None of the prior art references uncovered in the search disclose a means for precise measurement of the thickness of tire rubber as a function of the phase of the reflected microwave signal. The present invention allows precise nondestructive measurements of the thickness of the rubber layer without interrupting the buffing process. In addition, the present invention continuously measures the thickness of the rubber layer as the tire is rotated before the sensor, thereby identifying any bulges or other distortions in the steel belts within the tire casing.
This invention provides a method and apparatus for measuring the thickness of the layers of rubber covering the steel belts within a tire. A microwave signal is transmitted toward the outer surface of the tire, and the phase difference between the transmitted signal and the signal reflected by the tire is measured. In the preferred embodiment, a waveguide is used to direct the microwave signal toward the tire. A standing wave is created within the waveguide by interference between the transmitted signal and the signal reflected from the tire. A series of crystal detectors are mounted along the length of the waveguide to measure the standing wave. A processor calculates the phase of the reflection coefficient, and determines the thickness of the rubber layer as a predetermined function of the phase. By proper selection of the microwave frequency and the spacing between the waveguide and the tire, the thickness of the rubber layer can be uniquely determined as a function of phase for any range of rubber thicknesses likely to be encountered in a tire. In addition, a phase reversal (from 180° to -180° ) can be arranged to occur at a specific rubber thickness by proper selection of these parameters. This can be used in the tire retreading process to halt buffing when a predetermined minimum rubber thickness has been reached.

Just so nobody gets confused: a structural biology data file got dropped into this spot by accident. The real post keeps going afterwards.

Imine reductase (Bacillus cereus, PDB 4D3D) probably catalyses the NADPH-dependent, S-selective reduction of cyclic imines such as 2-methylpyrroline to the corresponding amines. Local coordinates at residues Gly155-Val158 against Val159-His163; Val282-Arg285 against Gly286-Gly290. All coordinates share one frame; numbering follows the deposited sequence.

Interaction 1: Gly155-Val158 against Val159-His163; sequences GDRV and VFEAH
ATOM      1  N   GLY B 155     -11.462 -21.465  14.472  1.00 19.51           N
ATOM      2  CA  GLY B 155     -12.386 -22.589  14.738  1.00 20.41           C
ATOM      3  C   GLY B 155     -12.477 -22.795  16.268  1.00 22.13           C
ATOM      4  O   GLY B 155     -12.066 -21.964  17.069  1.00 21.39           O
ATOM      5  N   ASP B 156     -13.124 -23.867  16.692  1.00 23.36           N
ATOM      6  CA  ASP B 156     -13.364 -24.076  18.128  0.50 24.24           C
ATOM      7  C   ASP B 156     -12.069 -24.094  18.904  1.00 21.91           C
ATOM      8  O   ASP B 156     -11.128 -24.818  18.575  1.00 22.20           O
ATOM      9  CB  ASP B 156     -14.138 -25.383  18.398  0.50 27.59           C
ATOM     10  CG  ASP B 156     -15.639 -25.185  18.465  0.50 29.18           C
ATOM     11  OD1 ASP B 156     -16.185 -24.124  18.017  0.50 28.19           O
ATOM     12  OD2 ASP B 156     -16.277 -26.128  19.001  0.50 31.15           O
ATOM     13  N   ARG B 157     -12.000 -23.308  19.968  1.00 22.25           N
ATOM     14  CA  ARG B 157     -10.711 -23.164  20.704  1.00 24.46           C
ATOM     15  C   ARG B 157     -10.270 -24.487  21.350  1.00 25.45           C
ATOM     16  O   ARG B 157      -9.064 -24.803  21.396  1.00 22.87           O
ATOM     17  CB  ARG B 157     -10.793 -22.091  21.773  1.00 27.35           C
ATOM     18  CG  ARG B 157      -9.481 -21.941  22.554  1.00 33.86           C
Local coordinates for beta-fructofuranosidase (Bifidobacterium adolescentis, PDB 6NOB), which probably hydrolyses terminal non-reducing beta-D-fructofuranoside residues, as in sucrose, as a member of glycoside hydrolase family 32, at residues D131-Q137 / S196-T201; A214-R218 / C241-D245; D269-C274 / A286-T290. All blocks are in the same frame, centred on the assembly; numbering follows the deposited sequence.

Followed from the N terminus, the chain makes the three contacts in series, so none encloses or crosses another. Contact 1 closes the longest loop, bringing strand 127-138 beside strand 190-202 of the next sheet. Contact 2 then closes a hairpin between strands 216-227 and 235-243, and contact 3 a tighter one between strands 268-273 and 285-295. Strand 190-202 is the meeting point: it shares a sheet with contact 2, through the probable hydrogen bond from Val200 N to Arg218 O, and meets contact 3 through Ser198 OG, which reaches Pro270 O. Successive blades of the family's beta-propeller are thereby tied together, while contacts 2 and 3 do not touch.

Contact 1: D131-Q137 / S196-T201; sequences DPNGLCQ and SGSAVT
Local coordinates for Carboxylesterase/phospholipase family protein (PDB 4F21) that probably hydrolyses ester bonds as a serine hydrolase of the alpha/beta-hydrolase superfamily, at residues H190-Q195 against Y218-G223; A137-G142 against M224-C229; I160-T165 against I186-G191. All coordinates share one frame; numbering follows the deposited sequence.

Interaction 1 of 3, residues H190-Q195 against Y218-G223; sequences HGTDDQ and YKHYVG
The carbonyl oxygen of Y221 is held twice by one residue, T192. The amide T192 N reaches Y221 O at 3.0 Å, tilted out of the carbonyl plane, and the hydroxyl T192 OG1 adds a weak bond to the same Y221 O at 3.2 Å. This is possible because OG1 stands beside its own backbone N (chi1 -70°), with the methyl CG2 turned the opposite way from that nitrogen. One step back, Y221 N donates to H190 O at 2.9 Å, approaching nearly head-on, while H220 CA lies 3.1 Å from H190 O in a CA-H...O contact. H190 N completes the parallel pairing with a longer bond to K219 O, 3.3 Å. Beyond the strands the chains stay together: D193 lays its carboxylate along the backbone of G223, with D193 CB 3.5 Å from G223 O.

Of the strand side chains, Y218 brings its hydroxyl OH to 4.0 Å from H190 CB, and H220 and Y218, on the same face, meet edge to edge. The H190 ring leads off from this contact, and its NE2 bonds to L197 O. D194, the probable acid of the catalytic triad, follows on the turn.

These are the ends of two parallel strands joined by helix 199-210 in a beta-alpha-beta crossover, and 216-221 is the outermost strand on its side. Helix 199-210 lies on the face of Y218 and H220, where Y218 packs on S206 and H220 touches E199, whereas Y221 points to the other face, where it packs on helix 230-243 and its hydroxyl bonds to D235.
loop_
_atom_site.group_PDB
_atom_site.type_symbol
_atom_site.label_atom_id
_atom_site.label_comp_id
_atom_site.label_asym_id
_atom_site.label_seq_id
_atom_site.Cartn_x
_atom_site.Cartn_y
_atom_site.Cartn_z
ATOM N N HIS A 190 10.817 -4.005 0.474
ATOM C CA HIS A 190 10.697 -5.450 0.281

A primary object of the present invention is to provide a method and apparatus to continually measure the thickness of the rubber layers covering the steel belts at all points along the circumference of the tire casing during the buffing process.
Another object of the present invention is to provide a method and apparatus for nondestructive and non-invasive measurement of the thickness of a layer of lossy, dielectric material backed by a layer of conductive material.
These and other advantages, features, and objects of the present invention will be more readily understood in view of the following detailed description and the drawings.
The present invention can be more readily understood in conjunction with the accompanying drawings, in which:
FIG. 1 is a schematic block diagram showing the major the present invention.
FIG. 2 is a simplified diagram showing the manner in which the present invention can be adapted to measure the of the layer of rubber on a rotating tire casing.
FIG. 3 is a graph showing the phase of the reflection coefficient as a function of the rubber thickness (and air gap) at 9.515 GHz (X-band) with an air gap of 0.5 and a rubber permittivity of 16.31-j2.3 on theoretical calculations.
FIG. 4 is a graph showing the phase of the reflection coefficient as a function of rubber thickness at 4 GHz (C-band) with no air gap and a rubber of 12-j2.5, based on theoretical calculations.
FIG. 5 is a graph showing the effect of variations in the air gap (19, 21, and 23 mm) on the phase of the reflection coefficient at 4 GHz (C-band), based on laboratory results.
FIG. 6 is a graph showing the phase of the reflection coefficient as a function of rubber thickness at 4 GHz (C-band) with an air gap of 2.3 cm based on test results using a Michelin XZA-1 tire (DOT 347).
FIG. 7 is a graph showing the phase of the reflection coefficient as a function of rubber thickness at 4 GHz (C-band) with an air gap of 2.1 cm based on actual test results using a Michelin 11R22.5XZY tire (DOT 105).
In a situation where an electromagnetic wave impinges upon a plane of conductive material, the wave is reflected. Assuming the direction of propagation of the wave is normal to the conductive plane and the plane is a perfect conductor, the wave will be completely reflected normal to the conductive plane. Also, the reflected wave will have the same amplitude and phase as the incident wave. In such a situation, the magnitude of the reflection coefficient (Γ=Er /Ei) is one, and phase of the reflection coefficient is -180°. Expressed as a complex number, Γ=Et /Ei) in this case. The transmission coefficient (τ=Et /Ei) is zero. Interference between the incident wave and reflected wave traveling in opposite directions results in a standing wave in which both the electric and magnetic fields have regularly occurring zeroes (and maxima) at intervals of λ/2.